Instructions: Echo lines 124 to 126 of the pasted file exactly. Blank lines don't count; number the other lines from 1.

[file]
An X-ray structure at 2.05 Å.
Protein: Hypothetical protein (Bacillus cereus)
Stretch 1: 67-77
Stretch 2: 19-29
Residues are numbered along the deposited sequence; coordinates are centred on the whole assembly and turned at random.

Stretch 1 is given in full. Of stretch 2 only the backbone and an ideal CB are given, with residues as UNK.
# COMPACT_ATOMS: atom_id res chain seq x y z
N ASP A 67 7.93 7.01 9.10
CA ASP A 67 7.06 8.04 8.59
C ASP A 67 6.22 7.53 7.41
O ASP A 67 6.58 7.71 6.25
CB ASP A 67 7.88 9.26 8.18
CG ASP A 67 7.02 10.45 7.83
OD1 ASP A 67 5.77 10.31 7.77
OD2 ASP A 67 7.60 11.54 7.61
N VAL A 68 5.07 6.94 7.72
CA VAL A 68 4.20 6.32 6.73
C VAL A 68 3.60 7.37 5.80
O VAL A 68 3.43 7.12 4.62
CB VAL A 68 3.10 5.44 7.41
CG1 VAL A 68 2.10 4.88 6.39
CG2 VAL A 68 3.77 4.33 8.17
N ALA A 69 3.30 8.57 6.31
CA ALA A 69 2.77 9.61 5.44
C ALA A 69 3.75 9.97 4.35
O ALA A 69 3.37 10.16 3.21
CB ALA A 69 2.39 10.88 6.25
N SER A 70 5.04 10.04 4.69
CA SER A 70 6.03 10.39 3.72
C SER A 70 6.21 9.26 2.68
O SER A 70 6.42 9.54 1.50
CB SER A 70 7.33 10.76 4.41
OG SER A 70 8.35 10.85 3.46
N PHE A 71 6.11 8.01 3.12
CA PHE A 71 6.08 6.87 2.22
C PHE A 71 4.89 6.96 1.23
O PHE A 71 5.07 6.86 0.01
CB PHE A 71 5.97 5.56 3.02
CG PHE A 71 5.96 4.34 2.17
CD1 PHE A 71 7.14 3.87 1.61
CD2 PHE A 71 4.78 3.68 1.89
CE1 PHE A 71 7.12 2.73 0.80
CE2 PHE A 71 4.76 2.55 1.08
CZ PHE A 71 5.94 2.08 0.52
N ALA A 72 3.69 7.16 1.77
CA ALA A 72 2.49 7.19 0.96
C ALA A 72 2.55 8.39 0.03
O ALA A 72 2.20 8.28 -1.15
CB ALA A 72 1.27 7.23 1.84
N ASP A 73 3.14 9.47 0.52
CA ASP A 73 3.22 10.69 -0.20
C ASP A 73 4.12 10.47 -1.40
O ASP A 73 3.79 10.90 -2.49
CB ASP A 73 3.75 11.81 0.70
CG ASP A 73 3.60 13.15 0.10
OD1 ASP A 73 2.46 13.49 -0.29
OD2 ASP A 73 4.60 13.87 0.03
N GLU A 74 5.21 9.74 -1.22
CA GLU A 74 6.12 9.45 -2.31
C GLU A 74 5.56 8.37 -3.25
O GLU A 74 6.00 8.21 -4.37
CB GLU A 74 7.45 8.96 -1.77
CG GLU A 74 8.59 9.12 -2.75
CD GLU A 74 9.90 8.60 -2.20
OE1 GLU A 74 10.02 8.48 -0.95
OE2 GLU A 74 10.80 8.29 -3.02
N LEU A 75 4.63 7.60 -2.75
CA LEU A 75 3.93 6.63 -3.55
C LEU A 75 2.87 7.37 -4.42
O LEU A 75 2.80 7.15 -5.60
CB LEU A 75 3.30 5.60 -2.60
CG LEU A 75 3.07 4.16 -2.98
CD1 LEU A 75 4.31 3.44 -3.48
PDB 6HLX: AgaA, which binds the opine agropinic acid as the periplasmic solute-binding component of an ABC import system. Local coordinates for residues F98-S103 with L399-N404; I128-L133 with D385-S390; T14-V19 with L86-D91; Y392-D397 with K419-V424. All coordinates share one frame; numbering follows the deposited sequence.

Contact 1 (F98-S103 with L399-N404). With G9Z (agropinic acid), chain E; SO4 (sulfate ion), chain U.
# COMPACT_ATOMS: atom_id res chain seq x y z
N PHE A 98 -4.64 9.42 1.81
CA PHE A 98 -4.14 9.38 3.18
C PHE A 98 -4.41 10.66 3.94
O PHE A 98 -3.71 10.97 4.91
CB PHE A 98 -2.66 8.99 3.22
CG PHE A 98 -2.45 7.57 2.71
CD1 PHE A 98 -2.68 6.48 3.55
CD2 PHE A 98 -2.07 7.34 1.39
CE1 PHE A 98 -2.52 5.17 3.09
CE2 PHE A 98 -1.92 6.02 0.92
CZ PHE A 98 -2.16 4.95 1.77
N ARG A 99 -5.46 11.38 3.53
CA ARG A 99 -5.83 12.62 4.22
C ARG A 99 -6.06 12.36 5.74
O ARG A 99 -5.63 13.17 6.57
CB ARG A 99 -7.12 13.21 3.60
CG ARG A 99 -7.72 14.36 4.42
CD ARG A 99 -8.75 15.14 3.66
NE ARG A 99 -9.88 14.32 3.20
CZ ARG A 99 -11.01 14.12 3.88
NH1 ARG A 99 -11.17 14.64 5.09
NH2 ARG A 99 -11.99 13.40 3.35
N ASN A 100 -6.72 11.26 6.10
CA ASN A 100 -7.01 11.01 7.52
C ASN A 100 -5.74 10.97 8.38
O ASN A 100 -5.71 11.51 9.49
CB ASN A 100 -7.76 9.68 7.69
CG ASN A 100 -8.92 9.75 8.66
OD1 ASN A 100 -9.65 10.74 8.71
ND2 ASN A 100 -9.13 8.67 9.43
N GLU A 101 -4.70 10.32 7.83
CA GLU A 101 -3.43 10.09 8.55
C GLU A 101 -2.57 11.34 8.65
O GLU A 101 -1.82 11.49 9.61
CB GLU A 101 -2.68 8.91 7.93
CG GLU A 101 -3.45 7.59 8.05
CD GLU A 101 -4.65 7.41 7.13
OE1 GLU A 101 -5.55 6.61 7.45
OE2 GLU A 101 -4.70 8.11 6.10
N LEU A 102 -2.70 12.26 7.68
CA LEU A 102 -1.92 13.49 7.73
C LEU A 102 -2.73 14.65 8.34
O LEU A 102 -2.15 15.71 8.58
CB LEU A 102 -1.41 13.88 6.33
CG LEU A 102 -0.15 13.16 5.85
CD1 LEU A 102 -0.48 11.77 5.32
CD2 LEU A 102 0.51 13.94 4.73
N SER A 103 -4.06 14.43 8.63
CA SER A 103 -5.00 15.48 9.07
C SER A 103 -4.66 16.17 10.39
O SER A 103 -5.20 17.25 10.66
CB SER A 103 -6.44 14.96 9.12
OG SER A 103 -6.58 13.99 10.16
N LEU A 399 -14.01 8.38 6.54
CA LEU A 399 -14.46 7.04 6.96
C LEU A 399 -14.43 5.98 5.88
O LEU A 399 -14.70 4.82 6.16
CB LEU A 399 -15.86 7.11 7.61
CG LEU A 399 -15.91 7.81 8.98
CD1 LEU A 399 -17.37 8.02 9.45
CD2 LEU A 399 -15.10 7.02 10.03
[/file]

N SER A 103 -4.06 14.43 8.63
CA SER A 103 -5.00 15.48 9.07
C SER A 103 -4.66 16.17 10.39